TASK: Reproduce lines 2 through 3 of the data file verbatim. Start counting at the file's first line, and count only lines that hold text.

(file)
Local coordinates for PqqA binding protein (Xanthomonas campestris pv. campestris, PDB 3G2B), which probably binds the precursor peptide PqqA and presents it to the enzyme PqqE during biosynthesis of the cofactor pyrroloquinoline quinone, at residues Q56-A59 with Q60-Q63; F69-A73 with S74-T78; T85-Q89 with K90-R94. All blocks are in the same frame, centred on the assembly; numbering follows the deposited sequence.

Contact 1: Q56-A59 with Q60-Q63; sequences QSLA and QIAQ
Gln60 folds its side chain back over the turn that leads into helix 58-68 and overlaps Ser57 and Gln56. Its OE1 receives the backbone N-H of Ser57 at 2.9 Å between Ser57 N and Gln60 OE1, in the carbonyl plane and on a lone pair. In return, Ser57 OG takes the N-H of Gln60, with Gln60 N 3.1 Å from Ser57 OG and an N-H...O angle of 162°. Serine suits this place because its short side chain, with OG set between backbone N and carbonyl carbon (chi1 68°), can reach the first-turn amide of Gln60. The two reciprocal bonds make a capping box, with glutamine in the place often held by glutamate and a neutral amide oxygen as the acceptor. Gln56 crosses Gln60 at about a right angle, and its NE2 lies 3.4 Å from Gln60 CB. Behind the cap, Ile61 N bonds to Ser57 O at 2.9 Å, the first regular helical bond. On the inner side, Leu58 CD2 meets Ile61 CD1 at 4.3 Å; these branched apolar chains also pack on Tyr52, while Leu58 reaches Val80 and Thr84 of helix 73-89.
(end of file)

Contact 1: Q56-A59 with Q60-Q63; sequences QSLA and QIAQ
Gln60 folds its side chain back over the turn that leads into helix 58-68 and overlaps Ser57 and Gln56. Its OE1 receives the backbone N-H of Ser57 at 2.9 Å between Ser57 N and Gln60 OE1, in the carbonyl plane and on a lone pair. In return, Ser57 OG takes the N-H of Gln60, with Gln60 N 3.1 Å from Ser57 OG and an N-H...O angle of 162°. Serine suits this place because its short side chain, with OG set between backbone N and carbonyl carbon (chi1 68°), can reach the first-turn amide of Gln60. The two reciprocal bonds make a capping box, with glutamine in the place often held by glutamate and a neutral amide oxygen as the acceptor. Gln56 crosses Gln60 at about a right angle, and its NE2 lies 3.4 Å from Gln60 CB. Behind the cap, Ile61 N bonds to Ser57 O at 2.9 Å, the first regular helical bond. On the inner side, Leu58 CD2 meets Ile61 CD1 at 4.3 Å; these branched apolar chains also pack on Tyr52, while Leu58 reaches Val80 and Thr84 of helix 73-89.